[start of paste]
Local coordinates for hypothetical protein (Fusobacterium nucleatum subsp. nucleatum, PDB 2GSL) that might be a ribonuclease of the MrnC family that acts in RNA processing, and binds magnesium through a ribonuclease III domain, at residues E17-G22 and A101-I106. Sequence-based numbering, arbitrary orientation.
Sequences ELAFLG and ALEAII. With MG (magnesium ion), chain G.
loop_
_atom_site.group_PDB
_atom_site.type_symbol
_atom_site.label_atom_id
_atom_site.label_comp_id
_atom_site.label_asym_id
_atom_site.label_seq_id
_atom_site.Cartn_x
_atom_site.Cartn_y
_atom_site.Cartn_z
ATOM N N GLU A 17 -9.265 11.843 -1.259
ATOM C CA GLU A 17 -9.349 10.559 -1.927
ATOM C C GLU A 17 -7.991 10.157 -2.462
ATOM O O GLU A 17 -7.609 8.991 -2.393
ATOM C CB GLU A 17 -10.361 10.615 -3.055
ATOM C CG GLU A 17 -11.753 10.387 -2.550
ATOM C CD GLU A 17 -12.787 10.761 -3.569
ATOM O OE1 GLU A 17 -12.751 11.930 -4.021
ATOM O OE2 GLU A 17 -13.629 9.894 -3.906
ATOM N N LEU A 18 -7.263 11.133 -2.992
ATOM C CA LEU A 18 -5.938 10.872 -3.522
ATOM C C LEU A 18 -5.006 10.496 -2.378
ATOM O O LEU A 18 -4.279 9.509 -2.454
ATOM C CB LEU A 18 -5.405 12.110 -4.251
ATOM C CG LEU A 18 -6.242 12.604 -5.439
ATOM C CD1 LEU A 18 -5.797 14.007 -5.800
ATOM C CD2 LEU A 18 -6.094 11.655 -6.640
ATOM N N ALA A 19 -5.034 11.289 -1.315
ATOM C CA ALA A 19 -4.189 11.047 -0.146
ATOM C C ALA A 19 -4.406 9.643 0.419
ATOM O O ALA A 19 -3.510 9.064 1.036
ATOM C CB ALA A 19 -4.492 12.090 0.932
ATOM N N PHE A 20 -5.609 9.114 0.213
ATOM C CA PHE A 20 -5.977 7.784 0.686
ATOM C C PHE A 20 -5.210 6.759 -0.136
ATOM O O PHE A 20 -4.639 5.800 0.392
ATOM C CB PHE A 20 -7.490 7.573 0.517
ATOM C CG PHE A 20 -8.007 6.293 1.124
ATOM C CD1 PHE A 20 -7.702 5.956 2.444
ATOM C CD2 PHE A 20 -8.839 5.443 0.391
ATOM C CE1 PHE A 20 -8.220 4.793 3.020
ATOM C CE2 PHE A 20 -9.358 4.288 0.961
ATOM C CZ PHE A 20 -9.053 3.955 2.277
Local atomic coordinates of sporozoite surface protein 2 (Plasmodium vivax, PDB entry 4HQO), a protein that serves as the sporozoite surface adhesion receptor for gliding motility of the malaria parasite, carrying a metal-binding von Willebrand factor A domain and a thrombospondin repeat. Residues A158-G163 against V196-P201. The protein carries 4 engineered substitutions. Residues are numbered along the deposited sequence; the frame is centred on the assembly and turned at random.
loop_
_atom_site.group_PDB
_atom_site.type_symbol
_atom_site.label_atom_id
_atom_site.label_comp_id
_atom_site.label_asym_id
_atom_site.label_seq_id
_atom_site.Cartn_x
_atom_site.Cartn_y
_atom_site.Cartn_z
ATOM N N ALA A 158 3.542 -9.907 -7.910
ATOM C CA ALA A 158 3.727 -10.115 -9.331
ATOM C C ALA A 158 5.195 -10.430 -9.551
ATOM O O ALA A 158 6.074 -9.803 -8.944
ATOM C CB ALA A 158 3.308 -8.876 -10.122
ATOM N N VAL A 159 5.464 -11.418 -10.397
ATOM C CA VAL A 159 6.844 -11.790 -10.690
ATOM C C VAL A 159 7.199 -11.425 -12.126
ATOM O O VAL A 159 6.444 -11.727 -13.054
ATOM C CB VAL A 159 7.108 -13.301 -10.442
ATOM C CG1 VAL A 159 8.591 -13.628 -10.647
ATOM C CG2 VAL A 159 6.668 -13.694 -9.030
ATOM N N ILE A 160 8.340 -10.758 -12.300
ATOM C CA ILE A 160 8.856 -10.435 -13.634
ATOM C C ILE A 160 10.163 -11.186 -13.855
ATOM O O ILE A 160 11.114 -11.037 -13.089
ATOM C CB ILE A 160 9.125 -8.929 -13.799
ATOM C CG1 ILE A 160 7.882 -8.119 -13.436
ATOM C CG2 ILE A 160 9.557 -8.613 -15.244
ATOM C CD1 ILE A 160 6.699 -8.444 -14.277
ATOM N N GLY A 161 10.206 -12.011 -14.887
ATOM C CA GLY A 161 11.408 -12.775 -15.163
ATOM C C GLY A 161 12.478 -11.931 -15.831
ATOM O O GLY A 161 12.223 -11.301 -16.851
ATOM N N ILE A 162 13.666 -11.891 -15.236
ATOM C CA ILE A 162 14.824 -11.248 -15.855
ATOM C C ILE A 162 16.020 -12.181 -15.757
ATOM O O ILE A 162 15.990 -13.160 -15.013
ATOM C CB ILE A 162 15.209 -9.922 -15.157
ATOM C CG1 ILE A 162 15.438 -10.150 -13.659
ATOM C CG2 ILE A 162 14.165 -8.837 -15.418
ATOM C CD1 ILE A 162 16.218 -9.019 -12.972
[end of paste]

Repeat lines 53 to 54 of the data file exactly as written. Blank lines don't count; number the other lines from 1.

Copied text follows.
_atom_site.label_seq_id
_atom_site.Cartn_x